Simple Money by Tim Maurer | Personal Finance Book Review

Tim Maurer's Simple Money starts with the premise that personal finance is more personal than finance and focuses on the theme of "enough." The book is not so much about improving the state of your finances as it is about leading a "richer life" with a "freer mind." That is not to say that following Maurer's guide will not improve your finances. It will, but the book's goal is more to improve the reader's life. Having more money is a subset of that and not a goal in itself.

Simple Money is different from other personal finance books in that it provides a sort of one stop shop for everything in the realm of personal success and fulfillment, from goal setting to finding your life's calling, to how much life insurance one should buy, to saving on car insurance and everything in between. There is even a chapter on how to use a free Trello account to organize your life. That is quite an achievement when you consider the relatively short 286 page length and how much of the content is repeated.

Every chapter begins with a sort of executive summary that tells you why you might want to read it. Each chapter ends with a summary of its content and invites the reader to enter into a journal any insights gleaned therefrom. While I normally hate this kind of repetition (it reminds me a bit of those shows on TV where there is a summary of what just happened before and after every commercial break), this format worked well in introducing and reinforcing ideas and didn't feel like page padding. That said, I skipped many of the concluding summaries.

Simple Money is a quick read if you read straight through, but most would benefit from rereading and doing the exercises, which aim to simplify traditionally complex topics and involve answering thought provoking questions. Most people have trouble deciding what they want from life, apart from general and vague statements like "I want to be rich" or "I want to be happy." Maurer's exercises, which he has derived from financial experts, psychologists, philosophers, and other researchers, help turn these general wishes into actionable and attainable goals that Maurer calls "next actions."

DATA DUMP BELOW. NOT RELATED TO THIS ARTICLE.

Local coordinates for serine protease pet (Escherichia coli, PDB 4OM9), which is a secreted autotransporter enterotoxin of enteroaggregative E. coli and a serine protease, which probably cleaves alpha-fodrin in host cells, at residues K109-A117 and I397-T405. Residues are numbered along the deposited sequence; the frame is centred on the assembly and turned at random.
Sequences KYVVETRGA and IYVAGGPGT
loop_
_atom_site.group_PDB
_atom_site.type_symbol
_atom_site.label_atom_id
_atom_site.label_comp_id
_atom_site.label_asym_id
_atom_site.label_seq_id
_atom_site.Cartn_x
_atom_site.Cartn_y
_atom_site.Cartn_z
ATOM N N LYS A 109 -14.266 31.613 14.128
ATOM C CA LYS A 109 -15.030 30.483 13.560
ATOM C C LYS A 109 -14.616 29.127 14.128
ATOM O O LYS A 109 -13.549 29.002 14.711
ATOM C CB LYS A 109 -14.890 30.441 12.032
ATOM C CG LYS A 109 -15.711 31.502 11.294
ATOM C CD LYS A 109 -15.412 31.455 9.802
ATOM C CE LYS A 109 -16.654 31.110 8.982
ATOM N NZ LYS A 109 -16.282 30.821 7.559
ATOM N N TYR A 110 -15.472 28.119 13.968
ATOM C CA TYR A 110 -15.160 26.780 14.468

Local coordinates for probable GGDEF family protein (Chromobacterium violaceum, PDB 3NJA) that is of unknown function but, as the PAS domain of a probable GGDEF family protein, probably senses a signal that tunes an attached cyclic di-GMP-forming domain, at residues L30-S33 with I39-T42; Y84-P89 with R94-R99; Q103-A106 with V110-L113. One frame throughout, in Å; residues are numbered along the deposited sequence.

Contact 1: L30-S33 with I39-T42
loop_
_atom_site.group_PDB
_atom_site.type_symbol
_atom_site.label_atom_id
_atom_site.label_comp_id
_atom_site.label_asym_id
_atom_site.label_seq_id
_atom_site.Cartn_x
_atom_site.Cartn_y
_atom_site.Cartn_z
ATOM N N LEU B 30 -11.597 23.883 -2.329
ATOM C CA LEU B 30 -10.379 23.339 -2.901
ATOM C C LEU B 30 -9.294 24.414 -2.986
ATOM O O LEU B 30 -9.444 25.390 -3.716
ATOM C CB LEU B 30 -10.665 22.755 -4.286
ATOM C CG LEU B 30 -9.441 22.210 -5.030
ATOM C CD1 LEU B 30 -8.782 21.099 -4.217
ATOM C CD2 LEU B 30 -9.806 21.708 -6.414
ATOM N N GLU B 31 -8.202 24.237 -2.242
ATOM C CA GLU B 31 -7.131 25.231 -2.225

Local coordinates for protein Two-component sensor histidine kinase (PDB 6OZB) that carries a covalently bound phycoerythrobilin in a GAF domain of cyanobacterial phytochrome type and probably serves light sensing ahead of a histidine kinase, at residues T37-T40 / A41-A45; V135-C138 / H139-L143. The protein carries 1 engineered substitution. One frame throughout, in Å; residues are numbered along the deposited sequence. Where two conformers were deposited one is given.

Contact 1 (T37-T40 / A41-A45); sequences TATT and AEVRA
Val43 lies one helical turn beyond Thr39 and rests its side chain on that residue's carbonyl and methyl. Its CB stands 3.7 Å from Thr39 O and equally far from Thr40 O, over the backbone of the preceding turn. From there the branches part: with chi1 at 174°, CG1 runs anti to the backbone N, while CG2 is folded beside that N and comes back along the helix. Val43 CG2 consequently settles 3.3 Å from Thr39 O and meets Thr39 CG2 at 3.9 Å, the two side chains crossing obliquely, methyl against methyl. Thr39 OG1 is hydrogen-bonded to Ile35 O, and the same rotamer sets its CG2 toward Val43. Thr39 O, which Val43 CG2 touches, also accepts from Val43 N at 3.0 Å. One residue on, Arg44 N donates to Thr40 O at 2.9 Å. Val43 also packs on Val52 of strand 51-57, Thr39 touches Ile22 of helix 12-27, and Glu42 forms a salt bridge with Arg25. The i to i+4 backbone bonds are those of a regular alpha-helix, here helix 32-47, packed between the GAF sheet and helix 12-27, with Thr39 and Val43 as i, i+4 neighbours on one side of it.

Next actions differ from regular goals because they are associated with a larger project (e.g. save for retirement) and are self-selected, authentic, and others-oriented. Mauer persuasively claims that goals formed in this way are much more likely to be achieved than traditional goal setting because they align your subconscious/emotional/reptilian brain with your rational brain, which he takes from another researcher in metaphorically calling the elephant and the rider. The elephant is much bigger and will do what it wants despite what the rational rider says. The trick is to get the elephant, your subconscious mind, to want to do what the rational mind knows is correct. When the two work together, they are unstoppable.

No personal finance book would be complete without guides on how to save money and how to invest. Simple Money has an abundance of both. It even comes with a sample index fund portfolio, which Maurer claims has produced 10% annualized returns for the last 38 years with 20% less volatility than the S&P 500.

The portfolio is

Asset Class
US Large Cap
US Large Value
US Small Cap
US Small Value
International Value
International Small Cap
US Treasuries

While I enjoyed reading Simple Money and found it enlightening, I didn't like the author's tone. There was something annoyingly preachy about it. This is subjective, of course. The book is worth the time it takes to read it, and the more you put into the exercises, the more you will get out of it.